Tuesday, August 16, 2016

The Executive Presidency and its discontents

Alexander Hamilton
Like most other institutions of political privilege, the Executive Presidency (EP) has its champions and detractors. Those who support it cite the extraordinary powers conferred on whoever holding it, the fact that it wields authority in ways a parliamentary system can’t, and the point that it is the best if not the least imperfect form of leadership which guarantees the unitary character of the State. In other words, the champions are more often than not POLITICAL constitutionalists, who prefer the common good to individual rights and contend that the sovereignty of the State precedes the sovereignty of the individual.

Those opposed to it, on the other hand, are LEGAL constitutionalists, who privilege individual rights and who argue that the EP vindicates the majority over the minority and that by empowering an individual to become (as Colvin R. de Silva put it) “both kingpin and motor of the State.” This, they believe, often concentrates power within that individual and absolves him whenever he undermines the rule of law, judicial independence, and law and order.

Both sides have their points. They are debatable. As with all such debatable points however, they are coloured by rhetoric, which in the end tends to conceal the true character of the institution being championed or vilified. Fact is, the question as to whether we need to get rid of the Executive Presidency to do away with its less than desirable consequences can’t be answered by resorting to mere arguments.

This week’s column is an exploration into this institution, which in the opinion of some remains neither here nor there, a product of divergent political systems worlds away from ours. Before going into that though, it would do well to examine the philosophical tradition underpinning the Executive Presidency.

The European and American experience

The political philosophers of the 16th and 17th centuries often privileged continuity over revolution in their writings. The Monarch was seen as an absolute figure that could qualify and trample on individual rights. In particular, Thomas Hobbes rationalised the excesses of such a Monarch by his exhortation against a “nasty, brutish, and short” state of nature which characterised an unruly, ungoverned society. All in all, these thinkers preferred a largely secular form of government where the King or Queen (paradoxically) derived their right to govern from a deity.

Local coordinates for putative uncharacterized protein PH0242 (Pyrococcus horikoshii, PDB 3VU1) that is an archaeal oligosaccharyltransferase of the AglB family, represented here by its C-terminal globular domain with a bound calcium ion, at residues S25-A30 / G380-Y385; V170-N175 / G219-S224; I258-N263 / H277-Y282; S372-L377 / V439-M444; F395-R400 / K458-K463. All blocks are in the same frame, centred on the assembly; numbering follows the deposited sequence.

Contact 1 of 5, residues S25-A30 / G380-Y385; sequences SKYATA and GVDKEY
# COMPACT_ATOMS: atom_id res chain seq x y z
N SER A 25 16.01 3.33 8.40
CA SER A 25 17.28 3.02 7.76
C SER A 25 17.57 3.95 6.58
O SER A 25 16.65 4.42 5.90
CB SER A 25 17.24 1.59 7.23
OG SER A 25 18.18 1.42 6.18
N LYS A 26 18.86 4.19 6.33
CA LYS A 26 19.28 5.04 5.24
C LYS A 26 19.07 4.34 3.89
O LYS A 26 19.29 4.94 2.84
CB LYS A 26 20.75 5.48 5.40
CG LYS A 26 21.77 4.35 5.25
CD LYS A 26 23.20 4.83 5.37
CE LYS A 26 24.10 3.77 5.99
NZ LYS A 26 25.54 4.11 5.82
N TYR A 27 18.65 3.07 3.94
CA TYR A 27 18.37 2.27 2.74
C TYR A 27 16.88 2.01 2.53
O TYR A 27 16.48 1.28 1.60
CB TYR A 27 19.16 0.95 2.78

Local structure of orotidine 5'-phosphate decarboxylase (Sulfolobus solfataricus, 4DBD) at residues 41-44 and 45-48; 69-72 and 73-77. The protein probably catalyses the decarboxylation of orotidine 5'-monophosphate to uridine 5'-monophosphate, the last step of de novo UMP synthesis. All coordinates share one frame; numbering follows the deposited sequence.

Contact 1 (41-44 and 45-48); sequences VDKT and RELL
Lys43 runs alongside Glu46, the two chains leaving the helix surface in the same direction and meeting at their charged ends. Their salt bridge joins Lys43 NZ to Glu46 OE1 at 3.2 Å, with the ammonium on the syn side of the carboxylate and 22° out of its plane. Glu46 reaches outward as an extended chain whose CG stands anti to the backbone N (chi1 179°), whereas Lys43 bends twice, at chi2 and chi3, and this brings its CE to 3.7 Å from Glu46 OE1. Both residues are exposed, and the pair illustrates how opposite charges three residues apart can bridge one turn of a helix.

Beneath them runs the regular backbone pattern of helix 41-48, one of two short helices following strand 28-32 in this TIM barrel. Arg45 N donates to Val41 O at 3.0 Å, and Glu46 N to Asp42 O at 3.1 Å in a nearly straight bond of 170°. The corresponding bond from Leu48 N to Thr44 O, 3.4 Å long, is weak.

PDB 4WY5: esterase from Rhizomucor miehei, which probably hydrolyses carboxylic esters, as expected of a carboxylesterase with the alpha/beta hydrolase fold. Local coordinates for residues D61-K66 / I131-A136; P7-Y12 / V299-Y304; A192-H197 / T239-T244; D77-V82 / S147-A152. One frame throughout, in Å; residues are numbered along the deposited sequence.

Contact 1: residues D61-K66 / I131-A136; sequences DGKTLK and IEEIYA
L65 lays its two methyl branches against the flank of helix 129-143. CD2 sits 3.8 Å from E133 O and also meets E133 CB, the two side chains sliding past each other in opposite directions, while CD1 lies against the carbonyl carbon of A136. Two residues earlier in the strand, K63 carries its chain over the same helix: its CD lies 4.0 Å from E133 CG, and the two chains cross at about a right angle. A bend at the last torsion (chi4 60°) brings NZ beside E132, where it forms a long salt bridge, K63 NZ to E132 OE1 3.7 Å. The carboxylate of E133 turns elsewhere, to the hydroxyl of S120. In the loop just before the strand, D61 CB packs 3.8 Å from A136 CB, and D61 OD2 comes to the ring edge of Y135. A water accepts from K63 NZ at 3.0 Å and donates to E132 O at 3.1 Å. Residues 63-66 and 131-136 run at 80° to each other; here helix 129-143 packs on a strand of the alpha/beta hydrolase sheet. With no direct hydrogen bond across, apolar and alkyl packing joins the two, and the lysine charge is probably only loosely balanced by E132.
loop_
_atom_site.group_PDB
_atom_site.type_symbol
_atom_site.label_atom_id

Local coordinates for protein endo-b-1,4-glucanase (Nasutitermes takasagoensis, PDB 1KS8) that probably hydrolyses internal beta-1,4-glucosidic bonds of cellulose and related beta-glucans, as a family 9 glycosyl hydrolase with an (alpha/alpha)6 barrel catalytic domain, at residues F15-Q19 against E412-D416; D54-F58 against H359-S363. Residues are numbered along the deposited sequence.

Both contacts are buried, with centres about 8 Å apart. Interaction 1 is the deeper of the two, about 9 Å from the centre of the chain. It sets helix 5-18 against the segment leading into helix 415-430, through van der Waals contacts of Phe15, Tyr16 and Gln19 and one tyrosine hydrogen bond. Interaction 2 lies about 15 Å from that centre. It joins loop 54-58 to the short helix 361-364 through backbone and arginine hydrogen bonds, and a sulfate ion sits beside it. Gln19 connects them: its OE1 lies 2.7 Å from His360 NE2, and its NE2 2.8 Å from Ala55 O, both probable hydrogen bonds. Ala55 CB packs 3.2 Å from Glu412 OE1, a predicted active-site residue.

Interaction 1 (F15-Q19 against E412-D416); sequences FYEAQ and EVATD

The 18th and 19th centuries, by contrast, saw the emergence of the Social Contract, which idealised the government as held by the ruler on trust for the ruled. The jurisprudence of the preceding era was done away with in favour of a jurisprudence which emphasised on private property and individual rights. John Locke and Rousseau, two of the most prolific writers in this regard, observed that governments were flawed but inevitable given the conflicts which uprooted otherwise perfect, ungoverned societies (“an Eden before the Fall,” as Professor Michael Freeman describes them in his book on Jurisprudence), as opposed to the Hobbesian view that those societies were unruly and NEEDED governments to be perfected at the outset.

It was in this context that two historical events occurred: the American Declaration of Independence of 1776 and the French Revolution of 1789, the latter influenced by the former.

John Locke
The failure of the French Revolution to flourish as much as the American War of Independence has to do with how successful the latter was in warding off the pressures exerted on any revolution. In large part this was due to the Republican form of government that the Founding Fathers of the United States preferred. What they wanted was a combination of democracy and meritocracy. Such a combination could be achieved by concentrating power with one person: in name, the Executive. How so?

In the “Federalist Papers” (numbers 69 to 78), Alexander Hamilton differentiated the Executive from both Monarchs and Democrats. The Executive wasn’t a Monarch because he could be impeached if he committed treason or any serious crime, and he wasn’t a Democrat because of his wide-ranging powers to bypass the majority. In such an individual, the Founding Fathers achieved a paradox: a leader who was elected by the majority but didn’t necessarily have to pander to them.

Is this the philosophy that continued to the 20th century, in particular Sri Lanka? To answer that, one must compare the Western notion of the Executive Presidency with what found its way into the 1978 Constitution.

The Sri Lankan experience: deterioration into populism

I implied earlier that in Sri Lanka, the Executive Presidency is seen as a product of divergent systems alien to our political framework. This is tantamount to saying that such an institution is fit only for strong Western democracies, an argument not without its supporters.

As Professor A. J. Wilson has noted, the Executive President birthed by our Second Republican Constitution was a combination of the American and French (Gaullist) systems. He implied that the Constitution was a Gaullist construct, created to enforce stability and continuity but which gradually eroded into a populist dictatorship. Pabodha Hettige, a friend, freelance writer, and law student spoke for everyone who gives in to this view when she once told me that in this country, the EP gave a “free pass to abuse of power” whenever it fell into wrong hands.

Is that it, though? Did those who scripted in the Executive Presidency to our country do away with its merits while retaining its less than desirable qualities? There’s no doubt that those who call for its abolition base their argument on how it immunises the president from checks and balances, allows him to trump the Judiciary, and encourages him to pander to the majority. On the other hand, these critics tend to idealise the Westminster model, claiming that it is superior to the 1978 Constitution.